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    Home > Active Ingredient News > Antitumor Therapy > Half a million studies have shown that eating spicy food reduces the risk of cancer in the digestive tract

    Half a million studies have shown that eating spicy food reduces the risk of cancer in the digestive tract

    • Last Update: 2021-02-24
    • Source: Internet
    • Author: User
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    Worldwide, digestive cancer accounts for more than one-fifth of all cancers and deaths in 2018.
    , the incidence of esophageal and stomach cancers is particularly high, accounting for more than half of the global burden of these two types of cancer.
    note that, unlike in Western countries, which are dominated by adenocarcinoma (EAC), about 90% of esophageal cancer in China is squamous cell carcinoma (ESCC).
    to the increase in the incidence of colorectal cancer, there will be 1.3 million new cases and 900,000 deaths of digestive tract cancer in China in 2018.
    diet plays an important role in the causes of many digestive tract cancers.
    food (i.e., dishes or food made with chili or hot sauce) is widely consumed in many parts of the world and China.
    peppers are rich in the bioactive ingredient capsaicin, and in vitro and in vivo experiments have found that capsaicin has a variety of anti-cancer properties, such as inhibiting the proliferation of human stomach and colorectal cancer cells and inducing apoptosis.
    also reported that capsaicin can induce stomach tumors in mice and increase the ability of colorectal cancer cells to migrate.
    so the function of capsaicin on digestive cancer is unclear.
    previous studies have focused on Asian populations, and the results mostly show a zero or positive association between spicy eating and the risk of cancer in the digestive tract.
    However, previous studies have had these disadvantages: the use of case-control studies, the small number of cases (usually 300 cases), the simple assessment of spicy eating (e.g., "rare" and "frequent"), and the failure to take into account some important conferring factors (especially smoking and/or drinking alcohol).
    so there is no forward-looking evidence of a link between spicy eating and digestive cancer, especially from China.
    , researchers from Peking University used a large forward-looking queue in China to analyze in detail the relationship between spicy eating and the incidence of three major digestive tract cancers, namely esophageal, stomach and colorectal cancers.
    China Large Prospective Queue (CKB) recruited 512,000 adults aged 30-79 from 10 regions in China between 2004 and 2008;
    In CKB, spicy food means eating fresh peppers directly; adding fresh/dry peppers, chilli oil/sauce/paste, curry; or adding chilli oil/sauce/paste when eating.
    respondents were asked how often they had eaten spicy food in the past month (never/almost never, occasionally, 1-2 days a week, 3-5 days a week or 6-7 days a week), as well as the age at which they started eating spicy food regularly, the intensity of their favorite spicy flavor (weak, medium, strong), and the type of spicy food they often ate (fresh peppers, dried peppers, chili sauce, chili oil).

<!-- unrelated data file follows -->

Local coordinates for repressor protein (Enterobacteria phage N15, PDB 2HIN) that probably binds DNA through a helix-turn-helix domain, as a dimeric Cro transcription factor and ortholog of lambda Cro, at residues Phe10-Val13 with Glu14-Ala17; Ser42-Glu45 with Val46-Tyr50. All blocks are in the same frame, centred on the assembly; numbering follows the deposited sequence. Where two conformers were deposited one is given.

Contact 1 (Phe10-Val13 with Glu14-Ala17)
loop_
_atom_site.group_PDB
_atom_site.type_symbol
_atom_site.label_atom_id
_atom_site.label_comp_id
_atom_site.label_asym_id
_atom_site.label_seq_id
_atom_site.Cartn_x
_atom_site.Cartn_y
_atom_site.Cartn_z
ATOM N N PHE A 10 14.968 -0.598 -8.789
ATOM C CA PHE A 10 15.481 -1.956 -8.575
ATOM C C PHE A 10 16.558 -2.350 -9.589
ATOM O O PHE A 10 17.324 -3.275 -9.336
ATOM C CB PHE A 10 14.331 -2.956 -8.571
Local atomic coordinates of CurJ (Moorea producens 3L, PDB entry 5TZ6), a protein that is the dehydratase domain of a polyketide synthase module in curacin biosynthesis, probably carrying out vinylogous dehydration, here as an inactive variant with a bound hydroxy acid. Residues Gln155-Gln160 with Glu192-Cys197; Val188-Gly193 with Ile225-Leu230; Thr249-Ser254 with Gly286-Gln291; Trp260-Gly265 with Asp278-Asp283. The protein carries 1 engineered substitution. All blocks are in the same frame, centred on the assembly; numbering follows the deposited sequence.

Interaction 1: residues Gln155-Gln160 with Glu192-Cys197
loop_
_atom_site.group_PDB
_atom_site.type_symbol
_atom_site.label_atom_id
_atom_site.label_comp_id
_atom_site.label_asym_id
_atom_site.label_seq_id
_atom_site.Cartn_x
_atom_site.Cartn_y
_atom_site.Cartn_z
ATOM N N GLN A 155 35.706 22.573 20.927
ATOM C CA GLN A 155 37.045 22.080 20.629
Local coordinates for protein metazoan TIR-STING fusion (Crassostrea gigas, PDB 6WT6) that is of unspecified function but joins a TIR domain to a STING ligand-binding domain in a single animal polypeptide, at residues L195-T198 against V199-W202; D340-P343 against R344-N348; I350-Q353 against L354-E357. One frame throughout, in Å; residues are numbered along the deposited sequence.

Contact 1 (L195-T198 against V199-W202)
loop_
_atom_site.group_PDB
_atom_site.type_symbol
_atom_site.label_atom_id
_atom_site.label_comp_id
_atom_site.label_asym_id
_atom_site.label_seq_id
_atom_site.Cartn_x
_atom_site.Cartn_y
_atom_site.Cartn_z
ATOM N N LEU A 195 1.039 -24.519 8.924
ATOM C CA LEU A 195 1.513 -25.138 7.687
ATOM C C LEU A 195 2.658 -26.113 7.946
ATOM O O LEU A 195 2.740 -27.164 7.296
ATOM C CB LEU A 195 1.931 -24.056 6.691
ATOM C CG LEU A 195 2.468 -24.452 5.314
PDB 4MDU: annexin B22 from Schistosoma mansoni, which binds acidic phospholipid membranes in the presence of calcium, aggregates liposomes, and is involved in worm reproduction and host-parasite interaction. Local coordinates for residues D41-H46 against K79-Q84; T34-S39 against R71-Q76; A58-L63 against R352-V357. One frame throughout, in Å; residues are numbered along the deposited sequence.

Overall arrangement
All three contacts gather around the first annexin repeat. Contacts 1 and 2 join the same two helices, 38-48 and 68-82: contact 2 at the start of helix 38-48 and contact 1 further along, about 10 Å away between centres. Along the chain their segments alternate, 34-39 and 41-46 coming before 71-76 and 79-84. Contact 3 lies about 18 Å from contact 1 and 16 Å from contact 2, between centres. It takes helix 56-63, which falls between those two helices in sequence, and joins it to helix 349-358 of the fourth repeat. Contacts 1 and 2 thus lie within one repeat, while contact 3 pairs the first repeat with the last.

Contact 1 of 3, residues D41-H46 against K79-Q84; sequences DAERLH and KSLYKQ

, 30 percent of the participants reported eating spicy foods daily at baseline.
    People who ate spicy food were inversely related to the risk of esophageal cancer, and those who ate spicy, 1-2 days/week, 3-5 days/week and 6-7 days/week were ate spicy each month, with adjusted risk ratios of 0.88, 0.76, 0.84 and 0.81 (P trend and lt; 0.002), respectively.
    are more associated with people who do not smoke or drink regularly (p trend slt; 0.0001).
    risk ratios for stomach cancer were 0.97, 0.95, 0.92 and 0.89 (p trend=0.04), and the risk ratio for colorectal cancer was 1.00, 0.95, 0.87 and 0.90 (p trend=0.04), respectively, and the reverse association appeared to be limited to rectal cancer rather than colon cancer.
    the type of spicy food and the intensity of the spicy taste had little effect on these associations.
    different eating spicy frequency digestive tract cancer incidence and adjusted risk ratio.
    the study showed that eating spicy food reduced the risk of esophageal cancer and adjusted the effects of smoking and drinking, the association persisted.
    but the link between spicy eating and the risk of stomach and colorectal cancer is less clear, and this study suggests a weak introspective link.
    references Wing Ching Chan, Iona Y Millwood, Christiana Kartsonaki, Huaidong Du, Yu Guo, for China Kadoorie Biobank (CKB) Collaborative Group, Spicy food consumer and risk of gastrointestinal-tract cancers: findings from the China Kadoorie Biobank, International Journal of The International, 2021; , dyaa275, MedSci Original Source: MedSci Original Copyright Notice: All text, images and audio and video materials on this website that indicate "Source: Mets Medicine" or "Source: MedSci Originals" are owned by Mets Medical and are not authorized to reproduce, and any media, website or individual may not reproduce them with the words "Source: Mets Medicine".
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